Do you have a wardrobe? I don’t. Since many years, the closest thing I have to a wardrobe, are a couple of suitcases. When I was younger, I had my boy scout backpack. Then, when I moved to the seminar — to attend high school — a large travel bag became my cabinet. The fact is that, since I was eleven, I never lived in the same house for more than three years. And I see no sign of more stability, more than a quarter-of-a-century later.
The great earthquake of 1976
Wardrobes intimidate me. I think it dates back to the great earthquake of 1976. I was sleeping at my grandparents place, that night: an apartment on the last floor of a tall building in my home town. When I was spending the weekend there, they were opening a small guest-bed, accommodated between their own mattress and the big wooden cabinet. My grandfather recalled for many years those never-ending dramatic moments: the whole apartment was flickering, and the wardrobe was vacillating over my bed — where I was sleeping unaware of the danger.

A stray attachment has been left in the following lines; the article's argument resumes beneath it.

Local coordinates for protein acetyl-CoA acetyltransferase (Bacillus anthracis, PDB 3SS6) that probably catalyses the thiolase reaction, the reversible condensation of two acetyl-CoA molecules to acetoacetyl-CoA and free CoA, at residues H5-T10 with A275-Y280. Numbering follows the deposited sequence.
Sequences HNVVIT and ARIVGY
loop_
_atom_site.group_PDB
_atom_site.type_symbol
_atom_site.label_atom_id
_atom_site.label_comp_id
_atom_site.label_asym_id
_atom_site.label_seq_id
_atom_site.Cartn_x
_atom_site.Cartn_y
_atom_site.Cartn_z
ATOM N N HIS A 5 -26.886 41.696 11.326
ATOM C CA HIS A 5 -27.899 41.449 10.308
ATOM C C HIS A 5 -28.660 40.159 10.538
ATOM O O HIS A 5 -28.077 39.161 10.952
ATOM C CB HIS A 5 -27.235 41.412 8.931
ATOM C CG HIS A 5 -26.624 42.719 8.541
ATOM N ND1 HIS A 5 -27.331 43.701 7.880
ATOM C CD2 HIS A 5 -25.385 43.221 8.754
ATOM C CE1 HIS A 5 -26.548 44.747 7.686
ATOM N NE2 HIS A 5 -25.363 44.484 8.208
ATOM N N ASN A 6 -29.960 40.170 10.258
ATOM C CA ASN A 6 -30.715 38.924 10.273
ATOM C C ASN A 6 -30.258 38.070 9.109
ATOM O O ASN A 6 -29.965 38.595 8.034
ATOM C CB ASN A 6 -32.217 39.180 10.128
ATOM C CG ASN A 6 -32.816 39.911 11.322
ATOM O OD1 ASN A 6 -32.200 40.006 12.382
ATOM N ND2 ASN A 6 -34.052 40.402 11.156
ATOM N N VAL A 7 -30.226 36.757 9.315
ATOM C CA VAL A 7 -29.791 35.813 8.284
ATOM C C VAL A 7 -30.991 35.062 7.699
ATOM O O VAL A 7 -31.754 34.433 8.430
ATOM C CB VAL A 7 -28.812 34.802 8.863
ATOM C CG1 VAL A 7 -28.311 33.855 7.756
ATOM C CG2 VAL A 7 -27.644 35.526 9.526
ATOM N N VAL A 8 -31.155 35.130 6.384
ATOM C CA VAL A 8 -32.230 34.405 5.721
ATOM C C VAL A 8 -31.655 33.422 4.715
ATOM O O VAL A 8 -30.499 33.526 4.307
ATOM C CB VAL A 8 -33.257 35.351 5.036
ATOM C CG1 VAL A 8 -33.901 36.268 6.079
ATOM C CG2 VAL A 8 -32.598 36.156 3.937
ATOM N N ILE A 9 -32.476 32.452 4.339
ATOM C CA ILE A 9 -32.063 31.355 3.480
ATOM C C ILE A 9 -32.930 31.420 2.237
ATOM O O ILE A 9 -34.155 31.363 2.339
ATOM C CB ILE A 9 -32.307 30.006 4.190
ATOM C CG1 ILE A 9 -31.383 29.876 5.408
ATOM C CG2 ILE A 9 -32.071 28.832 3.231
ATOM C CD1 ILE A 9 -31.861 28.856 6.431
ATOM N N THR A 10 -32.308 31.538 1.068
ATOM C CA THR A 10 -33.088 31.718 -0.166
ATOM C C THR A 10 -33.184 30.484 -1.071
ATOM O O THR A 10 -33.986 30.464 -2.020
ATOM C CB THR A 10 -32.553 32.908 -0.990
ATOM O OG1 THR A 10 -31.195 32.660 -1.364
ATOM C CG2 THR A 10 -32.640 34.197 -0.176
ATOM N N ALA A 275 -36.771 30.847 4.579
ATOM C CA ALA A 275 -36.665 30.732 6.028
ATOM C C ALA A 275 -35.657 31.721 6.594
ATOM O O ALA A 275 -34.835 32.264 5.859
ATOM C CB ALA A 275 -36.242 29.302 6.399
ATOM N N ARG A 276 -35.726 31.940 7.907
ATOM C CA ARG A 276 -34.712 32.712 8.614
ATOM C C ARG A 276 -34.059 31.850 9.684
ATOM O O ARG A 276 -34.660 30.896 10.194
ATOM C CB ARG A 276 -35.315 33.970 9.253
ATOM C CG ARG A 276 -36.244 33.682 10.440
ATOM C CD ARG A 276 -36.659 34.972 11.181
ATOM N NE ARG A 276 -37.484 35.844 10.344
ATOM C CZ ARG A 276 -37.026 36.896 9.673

Another airplane ticket
Or maybe it is just the unpleasant feeling of settling down, that makes me to find quite a waste of money the idea of buying a wardrobe. If I have to choose, I would rather book another airplane ticket.
Milan Closets is a project by Italian photographer Pietro Baroni. The idea reminds me of Rania Matar’s amazing pictures of teenager girls in their rooms. I love to have a look in the houses of other people: it is a way to understand something more about human beings. Still, these huge wardrobes resonate in my thoughts as a life sentence to sedentariness.